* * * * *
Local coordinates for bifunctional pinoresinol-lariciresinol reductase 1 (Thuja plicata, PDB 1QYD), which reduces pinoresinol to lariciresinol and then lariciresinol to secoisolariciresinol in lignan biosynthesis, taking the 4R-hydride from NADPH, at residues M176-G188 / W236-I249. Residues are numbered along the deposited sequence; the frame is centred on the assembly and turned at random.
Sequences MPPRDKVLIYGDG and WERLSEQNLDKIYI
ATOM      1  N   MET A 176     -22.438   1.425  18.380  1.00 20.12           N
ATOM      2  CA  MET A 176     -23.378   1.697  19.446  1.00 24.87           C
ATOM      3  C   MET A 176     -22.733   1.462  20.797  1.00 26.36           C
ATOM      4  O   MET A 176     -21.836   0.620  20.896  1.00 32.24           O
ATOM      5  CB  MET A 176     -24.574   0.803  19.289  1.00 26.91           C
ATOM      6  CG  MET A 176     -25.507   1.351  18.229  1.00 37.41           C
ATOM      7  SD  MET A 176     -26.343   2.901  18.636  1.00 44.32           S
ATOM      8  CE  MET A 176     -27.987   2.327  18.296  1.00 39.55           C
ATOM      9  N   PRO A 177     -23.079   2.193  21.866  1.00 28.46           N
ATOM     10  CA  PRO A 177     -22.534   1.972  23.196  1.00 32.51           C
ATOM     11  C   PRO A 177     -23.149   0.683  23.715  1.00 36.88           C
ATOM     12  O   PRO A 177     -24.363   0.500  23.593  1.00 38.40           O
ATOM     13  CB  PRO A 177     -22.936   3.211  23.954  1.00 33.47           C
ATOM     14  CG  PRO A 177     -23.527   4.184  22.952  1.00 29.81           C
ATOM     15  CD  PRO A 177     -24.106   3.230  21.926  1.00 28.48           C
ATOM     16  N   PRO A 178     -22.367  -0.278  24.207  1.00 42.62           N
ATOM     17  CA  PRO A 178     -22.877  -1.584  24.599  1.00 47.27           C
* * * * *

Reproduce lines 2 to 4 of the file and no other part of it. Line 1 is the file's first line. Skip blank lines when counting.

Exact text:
Sequences MPPRDKVLIYGDG and WERLSEQNLDKIYI
ATOM      1  N   MET A 176     -22.438   1.425  18.380  1.00 20.12           N
ATOM      2  CA  MET A 176     -23.378   1.697  19.446  1.00 24.87           C